Strava security in light of recent bike thefts

If you are a Strava user, please have a look at your privacy settings and consider what information you wish to share. At the moment it is possible to trace where expensive bicycles are located.

You may wish to take some or all of the following actions:
-remove your full name (under settings)
-simplify bike description eg ‘road’
-anonymise location (under privacy)

Then you can carry on enjoying your Strava addiction.


3 thoughts on “Strava security in light of recent bike thefts

  1. Thanks Sally, very interesting that ‘people out there’ can trace our belongings. I use Garmin website for my uploads etc and no personal info declared….I’ll keep my eyes open though. Did invest in gold rated D locks and other cabling after the V V recent warning of bike thefts, so all mine are locked, bolted and in secure shed. Best to you all

  2. My pride and joy bikes were stolen this week: A Pinerello Prince and a Cervelo P2. I am sure the early settings for Strava had something to do with it. I changed my settings to increase privacy but I think it was too late. Strava should default to a more secure setting when you first join to stop this happening. 2 other friends of mine had the same happen, both on Strava. Don’t be complacent either, my bikes were D locked and chained in my locked garage too.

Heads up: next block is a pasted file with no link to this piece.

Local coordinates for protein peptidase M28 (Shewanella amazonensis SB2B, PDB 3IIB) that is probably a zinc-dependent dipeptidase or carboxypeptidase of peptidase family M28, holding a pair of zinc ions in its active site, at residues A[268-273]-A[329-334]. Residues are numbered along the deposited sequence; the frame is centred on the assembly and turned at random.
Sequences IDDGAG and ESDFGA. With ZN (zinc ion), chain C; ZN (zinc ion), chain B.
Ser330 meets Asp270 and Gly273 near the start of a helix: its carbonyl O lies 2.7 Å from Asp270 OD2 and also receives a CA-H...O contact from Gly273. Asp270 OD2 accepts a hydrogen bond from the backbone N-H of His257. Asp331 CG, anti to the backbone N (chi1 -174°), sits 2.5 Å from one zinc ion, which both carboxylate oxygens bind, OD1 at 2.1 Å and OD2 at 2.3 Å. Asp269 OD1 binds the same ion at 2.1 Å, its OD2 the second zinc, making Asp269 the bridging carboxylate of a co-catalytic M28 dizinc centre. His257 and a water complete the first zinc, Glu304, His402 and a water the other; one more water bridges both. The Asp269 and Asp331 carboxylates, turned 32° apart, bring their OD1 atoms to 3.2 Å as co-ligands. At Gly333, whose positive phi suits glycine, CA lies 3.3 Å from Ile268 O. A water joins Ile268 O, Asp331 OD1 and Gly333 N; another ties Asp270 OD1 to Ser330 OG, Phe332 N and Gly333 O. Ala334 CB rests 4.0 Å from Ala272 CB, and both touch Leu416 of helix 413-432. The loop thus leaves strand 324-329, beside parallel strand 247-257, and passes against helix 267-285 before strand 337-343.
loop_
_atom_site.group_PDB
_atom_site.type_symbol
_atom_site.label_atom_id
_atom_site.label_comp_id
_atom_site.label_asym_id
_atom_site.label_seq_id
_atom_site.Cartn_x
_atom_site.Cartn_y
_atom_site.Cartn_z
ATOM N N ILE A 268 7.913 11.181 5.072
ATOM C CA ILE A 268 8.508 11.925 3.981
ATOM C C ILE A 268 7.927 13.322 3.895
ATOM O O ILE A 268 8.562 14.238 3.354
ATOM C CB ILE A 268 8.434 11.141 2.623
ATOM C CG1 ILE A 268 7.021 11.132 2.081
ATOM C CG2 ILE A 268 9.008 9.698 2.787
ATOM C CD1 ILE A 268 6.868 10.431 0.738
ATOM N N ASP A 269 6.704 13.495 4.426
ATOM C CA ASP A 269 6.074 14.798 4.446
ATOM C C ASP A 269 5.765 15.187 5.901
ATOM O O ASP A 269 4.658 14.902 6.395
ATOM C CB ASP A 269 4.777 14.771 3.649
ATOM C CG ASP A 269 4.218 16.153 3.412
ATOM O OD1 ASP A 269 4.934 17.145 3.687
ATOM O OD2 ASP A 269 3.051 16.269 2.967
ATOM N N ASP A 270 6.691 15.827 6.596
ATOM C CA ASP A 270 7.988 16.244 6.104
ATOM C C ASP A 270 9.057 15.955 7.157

3. Hi there,

    I hope you don’t mind me posting a few additional tips about bike theft and the Internet.

    – Using the same nickname on the map sharing route sites as you do on any forums, social networking sites, blogs, ebay etc

    – Having your social networking and route mapping accounts open to people other than your friends. This makes it too damn easy for people to see where you are training, who you are with etc. The best way to check what information you are showing is to copy your website address from the account and ask a friend to check it. They’ll probably look for different details than you.

    – Posting advertisement with give away clues when selling old bikes ie ‘now have a great new bike so don’t need this one’

    – Having any pages online that show your full name and user ID. It just makes it that much easier to track where you live, especially if you have an unusual name.

    – Bragging about your kit and new bling bike on bike threads on forums, and posting pics.

    – Listing the details of your bikes on Strava. Just use road1, 2 etc or log bike mileage elsewhere if you need to do it.

    – Starting maps or your Garmin near your house. Mapmyrun, Garmin connect etc don’t allow you to hide the start and end points on maps.

    – Posting your times, race numbers etc on threads just makes it that bit easier to find out who you are in ‘real life.’

    – Publishing rides on map sharing sites while you are away.

    – Using pics of your new bike bling as your avatar.

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